By Rick Shallenberger
Regional Director US, North Central



Devotional: Waiting

I waited patiently for the LORD to help me, and he turned to me and heard my cry. Psalm 40:1 NLT

The bougainvillea plant was removed from a large pot and replanted near the trellis over our new patio. It was in shock. One of its thick roots had snapped when it was violently pulled out. I wondered whether it would survive the radical loss of its leaves as they yellowed and fell silently to the ground. I held on to the hope that its branches would one day cover the trellis with bright red and green leaves.

I looked for tiny green buds along its branches, for signs of new life, and I waited. I dug around the trunk and gave it nourishment and water regularly. I waited, continuing to hope that hidden deep within her there was still life. I waited wondering whether it was putting all its energy into new roots.

Just as we cannot see the repairs and restoration happening in a transplanted vine, we cannot always see what God is doing in us as we wait in liminal space. Disruptive changes and losses happen regularly in life: a worldwide pandemic, divorce, the loss of a job, broken relationships, and illnesses. These troubles have the potential to leave us in shock, grieving and wondering if life will ever be the same again. Waiting in liminal space can seem interminable. It can be disorienting, and confusing.

Two of Jesus’ prayers tell me he knew the pain of loss and waiting in liminal space. In the Garden of Gethsemane, he prayed to the Father, “if it is possible let this cup be taken from me. Yet not as I will, but as you will.” His ability to pray under the enormous sorrow and anxiety of what he would face, speaks to his habitual way of praying. And so, he taught his disciples to pray: “Thy will be done on earth as it is in heaven.” In Jesus we have someone who doesn’t just know about our sorrow; he feels it with us and sees us through it.

When I remember how dead this vine seemed and yet how beautiful, vibrant, and productive it is today, I am encouraged to have hope in God’s power to redeem. Nothing happens to us outside of God’s good purpose for us. While we wait, we can give God access to the deep places within by praying honestly about our feelings and asking him for the patience and trust to wait.

His redemptive power can be seen in the treasures we discover in the waiting: a new revelation of who God is, a course correction, strength to endure or a gift of compassion, all graces given for our healing and for the sake of a hurting world.


“I surrender ________________ to you.” I cast all my fear and anxiety and insecurity upon you, trusting that you will do your part, trusting that you will show me what my part is (if any), and trusting that all things will work together for good–because I love you, and because I am called according to your purpose.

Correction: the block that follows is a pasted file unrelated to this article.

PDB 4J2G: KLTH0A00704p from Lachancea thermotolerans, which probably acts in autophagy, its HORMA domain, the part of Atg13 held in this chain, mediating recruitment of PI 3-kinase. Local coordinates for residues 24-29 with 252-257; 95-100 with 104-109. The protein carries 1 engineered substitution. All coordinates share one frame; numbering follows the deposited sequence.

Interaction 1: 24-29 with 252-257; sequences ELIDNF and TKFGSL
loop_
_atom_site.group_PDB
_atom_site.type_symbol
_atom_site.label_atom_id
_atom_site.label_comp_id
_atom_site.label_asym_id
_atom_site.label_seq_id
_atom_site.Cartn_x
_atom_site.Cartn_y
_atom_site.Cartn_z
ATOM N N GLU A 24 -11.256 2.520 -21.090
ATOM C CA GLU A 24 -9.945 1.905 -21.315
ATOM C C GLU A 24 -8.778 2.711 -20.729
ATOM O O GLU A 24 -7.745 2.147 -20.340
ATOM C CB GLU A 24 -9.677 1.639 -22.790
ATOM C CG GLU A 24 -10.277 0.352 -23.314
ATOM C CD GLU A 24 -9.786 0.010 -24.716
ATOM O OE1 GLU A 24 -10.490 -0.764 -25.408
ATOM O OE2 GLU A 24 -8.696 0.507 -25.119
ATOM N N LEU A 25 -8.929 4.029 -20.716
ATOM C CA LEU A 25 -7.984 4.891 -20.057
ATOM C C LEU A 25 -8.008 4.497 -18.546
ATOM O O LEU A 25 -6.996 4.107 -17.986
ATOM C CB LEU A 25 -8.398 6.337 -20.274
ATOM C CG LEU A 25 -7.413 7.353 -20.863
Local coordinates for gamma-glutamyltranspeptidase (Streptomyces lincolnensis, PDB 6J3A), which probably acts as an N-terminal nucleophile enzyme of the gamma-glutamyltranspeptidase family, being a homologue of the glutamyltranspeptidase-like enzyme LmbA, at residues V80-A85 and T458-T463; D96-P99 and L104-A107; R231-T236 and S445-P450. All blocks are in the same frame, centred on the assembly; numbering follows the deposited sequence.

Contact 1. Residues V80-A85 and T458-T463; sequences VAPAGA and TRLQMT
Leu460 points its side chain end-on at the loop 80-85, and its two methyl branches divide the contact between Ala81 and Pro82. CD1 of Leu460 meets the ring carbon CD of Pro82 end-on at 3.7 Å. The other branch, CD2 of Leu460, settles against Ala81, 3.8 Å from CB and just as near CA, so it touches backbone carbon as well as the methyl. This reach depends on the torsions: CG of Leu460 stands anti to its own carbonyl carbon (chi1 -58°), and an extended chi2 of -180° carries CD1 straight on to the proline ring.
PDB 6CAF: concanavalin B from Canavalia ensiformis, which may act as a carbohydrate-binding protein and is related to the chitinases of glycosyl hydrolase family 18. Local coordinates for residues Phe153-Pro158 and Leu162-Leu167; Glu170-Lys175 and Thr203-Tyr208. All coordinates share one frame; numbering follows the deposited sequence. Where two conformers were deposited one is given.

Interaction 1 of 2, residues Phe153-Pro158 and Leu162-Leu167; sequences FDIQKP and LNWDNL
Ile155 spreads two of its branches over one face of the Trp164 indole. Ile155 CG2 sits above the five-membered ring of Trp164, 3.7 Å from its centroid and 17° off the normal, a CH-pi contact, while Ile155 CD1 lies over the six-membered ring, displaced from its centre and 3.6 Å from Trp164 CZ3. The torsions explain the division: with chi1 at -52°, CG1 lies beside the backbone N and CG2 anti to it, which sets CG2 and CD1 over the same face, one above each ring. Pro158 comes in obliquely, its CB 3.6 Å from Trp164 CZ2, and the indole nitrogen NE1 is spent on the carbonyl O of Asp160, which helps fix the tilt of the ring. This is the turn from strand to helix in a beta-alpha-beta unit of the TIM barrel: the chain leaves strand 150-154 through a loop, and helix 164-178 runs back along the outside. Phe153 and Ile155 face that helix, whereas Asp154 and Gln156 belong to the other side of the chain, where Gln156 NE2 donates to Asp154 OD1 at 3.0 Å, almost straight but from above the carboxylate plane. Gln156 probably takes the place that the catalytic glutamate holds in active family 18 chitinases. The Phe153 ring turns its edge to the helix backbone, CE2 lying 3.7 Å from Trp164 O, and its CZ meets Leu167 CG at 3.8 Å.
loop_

Please give me the wisdom to know your will for me, the willingness to accept it, and the courage and strength to wait patiently. I need your help in each of these ways, for I cannot do any of them on my own.[1]



By Carmen Fleming




[1] Adapted from the “Daily Prayer of Surrender” Author unknown

Meet Kairis Joy Chiaji

“If I could teach anyone anything, it would be that their value is inherent. It doesn’t have to be earned because it’s already been determined. We get to spend our lives finding things to do that match it.” Check out this month’s GCI Profile to get to know Kairis Joy Chiaji, Pastoral Team Member of GCI congregation, Living Grace Fellowship, in Sacramento, California. To read her full profile, click the image below.

Prayer Guide July 2021

“Prayer is continuing a conversation that God has started through his Word and his grace, which eventually becomes a full encounter with him.” ― Timothy Keller

Join us in prayer as we come together this month asking for clarity and renewal and thanking Christ for new hope each day. Click the link below to download and print the July Prayer Guide, as we celebrate how God is working in and among our congregations.

Devotional – The GOAT

I was having a conversation with my grandson about one of basketball’s
superstars when he commented that “he’s the goat.” What? I thought – “he
hasn’t been the player who lost the game for the team or stunk up the gym.” In the lingo of my day, “the goat” was the guy who blew the game.

He brought me up to speed at that time with the new terminology that the
goat is the GOAT, G-O-A-T, the “Greatest Of All Time.” It’s an acronym in our vocabulary of surging “acronym speak.”

In the sporting world there can be enjoyable arguments of who is the GOAT.
So, what about the world of humanity?

Among every human who has ever lived or is alive, man, woman, billionaire, CEO, dedicated humanitarian, powerful politician, caregiver, social worker, lawyer, marquee celebrity, technological wizard, arbitrage strategist, doctor, nurse, generous philanthropist, Nobel Prize winner, theologian, philosopher, evangelist, real estate developer, recovering addict, military hero, famous inventor, award winning entertainer, farmer, teacher, hall of fame athlete, union steel worker, The Best Dad Ever, The Greatest Mom Ever…there is Jesus of Nazareth, the Christ.